Most disturbingly, says RUDH, the recently released emails refute the City’s claim that an agreement with the developer was a way the City could have “leverage” over the development. At the request of the City, RUDH canvassed the community and met with design/development professionals to generate a comprehensive package of recommendations for the proposed agreement that addressed public concerns and promoted positive urban development. However, almost none of the suggestions were incorporated into the final agreement. In fact, the emails show that the agreement had all but been finalized in July of 2010, but was held back from the public until the last possible second.
According to a RUDH spokesman, “It looks like the agreement was set in stone by the time we had a chance to review it and provide recommendations from the community. In light of the emails, the public meetings just look like lip service at this point. The City listened, but did nothing else.” The city also has an operating agreement with Wal-Mart, but it non-binding.
RUDH says it is “concerned that the City’s bias toward the developer and Wal-Mart will only continue as the development heads to the planning and permitting phase. Many unanswered questions remain about traffic, drainage and public safety. RUDH urges the City of Houston to take appropriate action to ensure that the City fairly represents the concerns of its citizens.”
One “appropriate action” the city should take in this case is to prohibit the use of any public subsidies for the project.
The deal being negotiated with the developer is part of a program authorized by the state called a 380 agreement. It allows the city to grant or loan local tax revenue for economic development purposes. Once this project is built and has met certain performance requirements, Ainbinder would be reimbursed by the city from the increased property taxes or sales taxes created by the development.
The head of the development firm indicated that his company was ready to proceed with the project — even if the 380 welfare sweetener does not happen. But he added, “We couldn’t afford to do all the neighborhood amenities.”
Readers are urged to email Houston Mayor Annise Parker at [email protected] with the following message:
“Dear Mayor Parker, The latest revelation of emails from your staff calling Heights residents ‘effete,’ and showing a clear bias towards the Ainbinder project is a major embarrassment for your Adminstration.
You are using the 380 agreement process to give Wal-Mart and its wealthy developer a major financial bail out — at a time when public bail outs for private corporations is highly unpopular. Half of the richest people on the Forbest top ten list are Waltons — yet Houston taxpayers are being asked to subsidy this project.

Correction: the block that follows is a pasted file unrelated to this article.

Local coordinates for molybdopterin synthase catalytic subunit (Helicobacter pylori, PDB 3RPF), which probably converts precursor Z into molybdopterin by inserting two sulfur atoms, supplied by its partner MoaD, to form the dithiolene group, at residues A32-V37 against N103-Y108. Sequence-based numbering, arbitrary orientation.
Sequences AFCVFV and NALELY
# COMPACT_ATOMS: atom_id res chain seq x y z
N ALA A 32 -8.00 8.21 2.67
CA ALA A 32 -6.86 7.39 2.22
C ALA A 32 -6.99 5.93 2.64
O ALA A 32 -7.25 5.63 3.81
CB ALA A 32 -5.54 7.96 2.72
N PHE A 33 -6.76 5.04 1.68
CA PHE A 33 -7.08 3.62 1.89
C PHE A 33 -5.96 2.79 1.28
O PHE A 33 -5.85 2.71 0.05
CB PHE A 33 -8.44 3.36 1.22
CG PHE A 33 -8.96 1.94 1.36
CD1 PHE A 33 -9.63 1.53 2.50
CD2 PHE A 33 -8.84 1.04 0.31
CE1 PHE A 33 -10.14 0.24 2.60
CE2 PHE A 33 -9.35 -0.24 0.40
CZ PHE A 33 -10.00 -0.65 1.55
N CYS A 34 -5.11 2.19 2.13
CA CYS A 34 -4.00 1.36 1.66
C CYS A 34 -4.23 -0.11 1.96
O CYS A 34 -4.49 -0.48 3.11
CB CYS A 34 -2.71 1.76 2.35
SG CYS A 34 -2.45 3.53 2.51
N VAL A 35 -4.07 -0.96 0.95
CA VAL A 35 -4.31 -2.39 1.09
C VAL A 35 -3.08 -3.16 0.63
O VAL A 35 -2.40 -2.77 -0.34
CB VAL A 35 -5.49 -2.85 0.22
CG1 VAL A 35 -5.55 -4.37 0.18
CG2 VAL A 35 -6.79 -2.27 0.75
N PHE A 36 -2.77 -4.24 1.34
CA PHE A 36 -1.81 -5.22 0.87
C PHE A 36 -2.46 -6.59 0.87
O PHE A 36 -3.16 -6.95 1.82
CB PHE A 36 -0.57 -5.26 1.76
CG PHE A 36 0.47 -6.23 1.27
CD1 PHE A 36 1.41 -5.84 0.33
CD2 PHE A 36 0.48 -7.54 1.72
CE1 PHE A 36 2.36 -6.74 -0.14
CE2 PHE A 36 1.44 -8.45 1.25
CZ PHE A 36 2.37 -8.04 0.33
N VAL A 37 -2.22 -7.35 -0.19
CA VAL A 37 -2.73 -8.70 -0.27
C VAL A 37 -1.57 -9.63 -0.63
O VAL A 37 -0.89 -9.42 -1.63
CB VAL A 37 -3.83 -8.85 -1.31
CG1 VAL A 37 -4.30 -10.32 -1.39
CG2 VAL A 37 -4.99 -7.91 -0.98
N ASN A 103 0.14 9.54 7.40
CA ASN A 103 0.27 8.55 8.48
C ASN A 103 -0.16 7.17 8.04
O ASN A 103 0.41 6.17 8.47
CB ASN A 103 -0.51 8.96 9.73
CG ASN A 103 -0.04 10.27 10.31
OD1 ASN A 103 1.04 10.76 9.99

The money the developer puts into improving the roadways to their store will be paid back to them at public expense. Instead of getting money for Houston schools, or public safety costs, the increased property taxes go to the developer, not the taxpayers.
You can surely see how incompatible a Wal-Mart supercenter is with the character and land uses in The Heights? Is it ‘effete’ to protect that community character? Houston already has half a dozen Wal-Mart superstores. It’s not difficult to get cheap Chinese products from Houston-area Wal-Marts already. Large single story superstores do not make sense in an urban area. The suburban stores that Wal-Mart has built are bad enough — but bringing them into an urban market is even worse.
Wal-Mart this week told analysts that it is moving to a smaller urban prototype, stores as small as 16,000 s.f. Why isn’t this smaller footprint concept part of your 380 agreement? All this proposed superstore will do is cannibalize other Wal-Marts already in Houston, and not really create new jobs or revenue for the city. One study by the consultant Retail Forward indicated that for every one Wal-Mart superstore that is built, two area grocery stores will fail. Houston is already saturated with superstores.
If the Ainbinder Company and Wal-Mart cannot afford to pay for this project on their own, the city has no business offering tax breaks or public welfare of any kind. Let the Walton family widen the roads, not the burdened taxpayers in Houston. If Ainbinder really wants this project so badly, condition your approval on the infrastructure improvements being paid for on Wal-Mart’s dime. After all, it’s their profits that are driving this project.
You are not giving tax breaks to the smaller merchants who will suffer as Wal-Mart grabs more market share. As Mayor, you should be focused on expanding Houston’s job base, not merely cannibalizing it to suit some large national chain store.”
For readers who want to help RUDH keep Wal-Mart out, and to view the city’s emails, please go to: www.stopheightswalmart.org.